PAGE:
Animal poachers in India can now be shot on sight, after lawmakers in the western state of Maharashtra passed legislation Wednesday to defend tigers, elephants, and other wildlife from attacks, the Times of India reported.
The state's forest guards should not be "booked for human rights violations when they have taken action against poachers," Maharashtra's Forest Minister Patangrao Kadam said Tuesday, the Associated Press reported.
There have been no cases of tiger poachers being shot or killed in Maharashtra, but guards have been charged in the past for shooting illegal loggers or fishermen, the state's chief wildlife warden S.W.H. Naqvi told the AP.
The state also announced plans to put more rangers and jeeps on patrol in the forest, and will offer secret payments to those who tip off officials about poachers and animal smugglers, according to the AP.
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So far this year, 14 tigers have been killed by poachers in India – one more than for all of 2011, according to the Wildlife Protection Society of India. Eight of those deaths occurred in Maharashtra, the AP reported.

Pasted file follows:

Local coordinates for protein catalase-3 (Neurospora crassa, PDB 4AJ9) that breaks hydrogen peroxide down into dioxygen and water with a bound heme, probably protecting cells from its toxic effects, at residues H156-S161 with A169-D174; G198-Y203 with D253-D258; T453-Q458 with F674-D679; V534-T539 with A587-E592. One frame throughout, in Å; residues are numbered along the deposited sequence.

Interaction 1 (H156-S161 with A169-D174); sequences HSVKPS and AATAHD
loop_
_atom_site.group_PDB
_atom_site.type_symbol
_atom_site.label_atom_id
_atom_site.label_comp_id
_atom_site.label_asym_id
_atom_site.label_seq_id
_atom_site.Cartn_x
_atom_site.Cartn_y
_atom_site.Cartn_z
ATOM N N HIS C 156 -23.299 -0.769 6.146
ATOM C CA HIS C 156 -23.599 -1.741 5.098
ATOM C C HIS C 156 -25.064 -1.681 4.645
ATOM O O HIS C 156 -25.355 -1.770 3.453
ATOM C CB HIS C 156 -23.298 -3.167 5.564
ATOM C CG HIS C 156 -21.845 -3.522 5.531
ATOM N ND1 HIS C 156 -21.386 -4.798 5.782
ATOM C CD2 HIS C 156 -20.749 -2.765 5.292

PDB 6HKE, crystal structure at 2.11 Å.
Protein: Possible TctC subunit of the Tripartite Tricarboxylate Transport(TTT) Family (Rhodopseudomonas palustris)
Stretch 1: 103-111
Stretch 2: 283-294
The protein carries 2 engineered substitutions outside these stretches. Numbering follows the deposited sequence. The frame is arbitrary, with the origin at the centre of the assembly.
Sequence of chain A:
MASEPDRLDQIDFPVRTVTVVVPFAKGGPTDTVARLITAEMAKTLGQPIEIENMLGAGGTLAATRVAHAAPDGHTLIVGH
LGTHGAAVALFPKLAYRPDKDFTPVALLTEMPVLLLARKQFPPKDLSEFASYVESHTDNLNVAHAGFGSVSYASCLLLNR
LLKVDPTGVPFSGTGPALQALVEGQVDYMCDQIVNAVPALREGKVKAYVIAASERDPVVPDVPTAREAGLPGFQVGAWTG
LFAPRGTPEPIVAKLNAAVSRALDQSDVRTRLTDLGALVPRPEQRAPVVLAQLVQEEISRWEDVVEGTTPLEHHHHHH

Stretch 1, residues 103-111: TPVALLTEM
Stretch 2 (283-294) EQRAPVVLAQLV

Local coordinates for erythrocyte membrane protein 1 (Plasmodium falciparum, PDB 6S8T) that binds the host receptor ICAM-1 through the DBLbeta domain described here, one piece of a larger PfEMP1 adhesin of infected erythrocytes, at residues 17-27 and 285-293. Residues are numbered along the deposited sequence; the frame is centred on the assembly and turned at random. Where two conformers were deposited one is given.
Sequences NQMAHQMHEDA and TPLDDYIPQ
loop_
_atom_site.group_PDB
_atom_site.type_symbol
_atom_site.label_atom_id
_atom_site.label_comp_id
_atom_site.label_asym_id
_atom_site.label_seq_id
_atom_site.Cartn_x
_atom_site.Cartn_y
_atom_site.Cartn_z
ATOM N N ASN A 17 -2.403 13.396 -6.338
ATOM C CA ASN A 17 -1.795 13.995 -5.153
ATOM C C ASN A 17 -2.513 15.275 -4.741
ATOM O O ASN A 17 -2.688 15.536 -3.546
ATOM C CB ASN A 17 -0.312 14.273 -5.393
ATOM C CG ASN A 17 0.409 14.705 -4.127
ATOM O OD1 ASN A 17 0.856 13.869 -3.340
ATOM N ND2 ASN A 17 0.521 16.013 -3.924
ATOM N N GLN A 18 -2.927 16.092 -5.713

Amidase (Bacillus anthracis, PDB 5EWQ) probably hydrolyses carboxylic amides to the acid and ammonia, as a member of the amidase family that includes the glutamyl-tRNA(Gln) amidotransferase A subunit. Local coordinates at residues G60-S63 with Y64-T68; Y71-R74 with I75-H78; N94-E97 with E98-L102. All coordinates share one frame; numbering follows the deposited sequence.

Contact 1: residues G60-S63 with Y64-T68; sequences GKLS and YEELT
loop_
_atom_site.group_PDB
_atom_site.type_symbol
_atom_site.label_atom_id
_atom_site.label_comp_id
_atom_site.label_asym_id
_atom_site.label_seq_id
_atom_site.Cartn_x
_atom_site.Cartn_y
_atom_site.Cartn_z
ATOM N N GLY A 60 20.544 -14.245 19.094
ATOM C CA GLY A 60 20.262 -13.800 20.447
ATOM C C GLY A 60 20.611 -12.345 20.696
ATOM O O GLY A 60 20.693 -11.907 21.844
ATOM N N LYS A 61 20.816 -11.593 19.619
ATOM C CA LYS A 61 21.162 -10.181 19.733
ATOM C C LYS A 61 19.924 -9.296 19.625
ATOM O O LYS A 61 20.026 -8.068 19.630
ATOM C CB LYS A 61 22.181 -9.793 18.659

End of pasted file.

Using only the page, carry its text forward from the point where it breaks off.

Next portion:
India is home to about half of the world's estimated 3,200 tigers, in wildlife reserves accross the country, the Guardian reported, but the endangered animals are seriously threatened by illegal poaching.
"These poachers have lost all fear. They just go in and poach what they want because they know the risks are low," said Divyabhanusinh Chavda, the head of the World Wildlife Fund in India and a key member of the National Wildlife Board, the AP reported.
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Tigers are targeted because their parts (especially their bones, which Chinese texts say help promote healing and have anti-inflammatory properties) are prized in traditional Chinese medicine and turn large profits on the black market, but they are hardly the only animals poachers go after: Rhinos and elephants are hunted for their horns or tusks, and leopards are killed by villagers who fear they will attack their homes or livestock.